Kasky’s questioning of Rubio struck a chord because he made an effort to understand the man. Another person might have lost their composure or used their opportunity to flip the Senator off, as some of the protestors did to Richcard Spencer at his University of Florida Q&A. When Kasky told him, “I’ll bet we can get people in here to give you exactly as much money as the NRA,” it was out of a desire to see him succeed at protecting them from future tragedies. As much fun as we make of Rubio and others like him at the Banter, Kasky’s probing reminded us that to really get at those who think the way he does, we have to find their humanity. This reflects how his Kasky’s theater training has prepared he and his colleagues for this moment.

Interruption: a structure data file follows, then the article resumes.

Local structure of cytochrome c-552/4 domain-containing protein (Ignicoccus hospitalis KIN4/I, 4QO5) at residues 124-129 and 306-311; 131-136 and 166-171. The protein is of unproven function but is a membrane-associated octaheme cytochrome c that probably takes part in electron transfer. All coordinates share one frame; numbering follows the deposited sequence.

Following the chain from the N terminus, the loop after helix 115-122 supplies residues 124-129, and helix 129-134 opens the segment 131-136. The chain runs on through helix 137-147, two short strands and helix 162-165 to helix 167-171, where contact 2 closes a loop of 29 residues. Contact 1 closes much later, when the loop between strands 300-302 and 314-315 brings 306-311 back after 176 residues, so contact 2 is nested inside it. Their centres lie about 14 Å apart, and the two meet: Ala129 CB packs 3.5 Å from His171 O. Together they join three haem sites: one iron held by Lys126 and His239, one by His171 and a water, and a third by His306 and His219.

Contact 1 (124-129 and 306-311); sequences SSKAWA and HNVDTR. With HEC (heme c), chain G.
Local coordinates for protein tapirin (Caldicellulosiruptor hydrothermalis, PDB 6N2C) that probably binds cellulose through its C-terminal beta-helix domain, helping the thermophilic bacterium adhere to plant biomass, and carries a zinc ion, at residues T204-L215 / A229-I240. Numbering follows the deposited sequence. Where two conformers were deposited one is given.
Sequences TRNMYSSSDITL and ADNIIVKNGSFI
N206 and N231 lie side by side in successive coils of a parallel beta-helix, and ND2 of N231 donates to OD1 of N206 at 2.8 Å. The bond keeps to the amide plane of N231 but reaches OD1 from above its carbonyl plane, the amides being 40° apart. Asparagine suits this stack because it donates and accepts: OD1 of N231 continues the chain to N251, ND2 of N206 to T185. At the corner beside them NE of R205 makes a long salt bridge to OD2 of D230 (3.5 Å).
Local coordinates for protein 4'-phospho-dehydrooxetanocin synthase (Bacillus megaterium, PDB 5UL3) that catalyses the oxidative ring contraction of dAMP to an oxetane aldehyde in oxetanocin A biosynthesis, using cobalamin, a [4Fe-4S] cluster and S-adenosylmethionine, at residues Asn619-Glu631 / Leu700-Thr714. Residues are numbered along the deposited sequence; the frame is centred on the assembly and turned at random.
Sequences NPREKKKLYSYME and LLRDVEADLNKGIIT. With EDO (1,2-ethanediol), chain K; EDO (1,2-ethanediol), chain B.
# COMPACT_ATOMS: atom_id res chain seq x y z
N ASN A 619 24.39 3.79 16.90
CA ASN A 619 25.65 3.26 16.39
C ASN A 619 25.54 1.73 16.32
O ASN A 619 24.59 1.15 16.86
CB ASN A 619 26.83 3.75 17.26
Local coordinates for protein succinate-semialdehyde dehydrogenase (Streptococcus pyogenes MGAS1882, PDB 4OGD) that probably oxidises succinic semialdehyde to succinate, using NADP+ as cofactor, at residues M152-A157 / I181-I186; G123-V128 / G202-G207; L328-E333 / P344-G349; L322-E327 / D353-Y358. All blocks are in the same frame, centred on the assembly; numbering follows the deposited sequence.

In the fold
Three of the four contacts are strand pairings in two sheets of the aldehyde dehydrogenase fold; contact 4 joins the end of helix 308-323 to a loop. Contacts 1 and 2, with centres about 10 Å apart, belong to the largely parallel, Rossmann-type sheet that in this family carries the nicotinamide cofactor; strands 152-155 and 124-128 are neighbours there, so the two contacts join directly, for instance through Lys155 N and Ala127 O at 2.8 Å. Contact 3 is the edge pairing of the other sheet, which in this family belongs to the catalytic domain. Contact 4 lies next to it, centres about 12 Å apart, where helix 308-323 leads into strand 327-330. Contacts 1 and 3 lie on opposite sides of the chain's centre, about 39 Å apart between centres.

Would Kasky, Emma González and the rest of Never Again be as good activists if they came from the debate club instead of theater? Perhaps, but their arguments might be more clinical, more wonkish, and less effective at gaining momentum. The empathy they have learned from their work in theater may not lead them to careers as actors, but it doesn’t have to. Ten years removed from my high school graduation, I realize now that I didn’t do theater because I wanted to be an actor; I did it because it enriched my life and made the work I do now more valuable. I imagine in ten years, the Parkland kids will feel the same way. You want to call them “actors?” Go ahead – it’s why their message resonates.